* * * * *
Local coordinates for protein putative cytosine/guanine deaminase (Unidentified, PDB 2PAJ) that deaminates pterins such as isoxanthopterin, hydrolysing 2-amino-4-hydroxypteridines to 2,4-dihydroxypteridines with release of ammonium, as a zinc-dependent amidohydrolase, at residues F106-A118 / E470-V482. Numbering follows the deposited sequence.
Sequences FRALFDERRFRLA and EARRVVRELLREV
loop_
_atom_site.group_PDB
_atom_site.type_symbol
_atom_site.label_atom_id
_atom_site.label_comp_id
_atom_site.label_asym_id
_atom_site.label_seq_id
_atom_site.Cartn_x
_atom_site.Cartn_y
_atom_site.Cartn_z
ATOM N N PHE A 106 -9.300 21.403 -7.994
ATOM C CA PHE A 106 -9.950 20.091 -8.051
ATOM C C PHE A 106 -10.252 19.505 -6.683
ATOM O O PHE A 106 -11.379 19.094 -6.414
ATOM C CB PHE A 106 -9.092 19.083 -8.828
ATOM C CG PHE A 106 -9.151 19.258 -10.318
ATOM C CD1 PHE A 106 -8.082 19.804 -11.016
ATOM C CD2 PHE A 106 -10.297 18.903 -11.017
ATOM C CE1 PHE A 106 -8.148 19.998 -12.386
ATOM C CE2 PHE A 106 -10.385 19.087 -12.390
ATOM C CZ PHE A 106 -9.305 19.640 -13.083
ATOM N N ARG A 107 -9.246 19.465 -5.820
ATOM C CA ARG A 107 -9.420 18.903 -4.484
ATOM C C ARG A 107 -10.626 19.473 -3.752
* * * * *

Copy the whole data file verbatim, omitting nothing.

Local coordinates for protein putative cytosine/guanine deaminase (Unidentified, PDB 2PAJ) that deaminates pterins such as isoxanthopterin, hydrolysing 2-amino-4-hydroxypteridines to 2,4-dihydroxypteridines with release of ammonium, as a zinc-dependent amidohydrolase, at residues F106-A118 / E470-V482. Numbering follows the deposited sequence.
Sequences FRALFDERRFRLA and EARRVVRELLREV
loop_
_atom_site.group_PDB
_atom_site.type_symbol
_atom_site.label_atom_id
_atom_site.label_comp_id
_atom_site.label_asym_id
_atom_site.label_seq_id
_atom_site.Cartn_x
_atom_site.Cartn_y
_atom_site.Cartn_z
ATOM N N PHE A 106 -9.300 21.403 -7.994
ATOM C CA PHE A 106 -9.950 20.091 -8.051
ATOM C C PHE A 106 -10.252 19.505 -6.683
ATOM O O PHE A 106 -11.379 19.094 -6.414
ATOM C CB PHE A 106 -9.092 19.083 -8.828
ATOM C CG PHE A 106 -9.151 19.258 -10.318
ATOM C CD1 PHE A 106 -8.082 19.804 -11.016
ATOM C CD2 PHE A 106 -10.297 18.903 -11.017
ATOM C CE1 PHE A 106 -8.148 19.998 -12.386
ATOM C CE2 PHE A 106 -10.385 19.087 -12.390
ATOM C CZ PHE A 106 -9.305 19.640 -13.083
ATOM N N ARG A 107 -9.246 19.465 -5.820
ATOM C CA ARG A 107 -9.420 18.903 -4.484
ATOM C C ARG A 107 -10.626 19.473 -3.752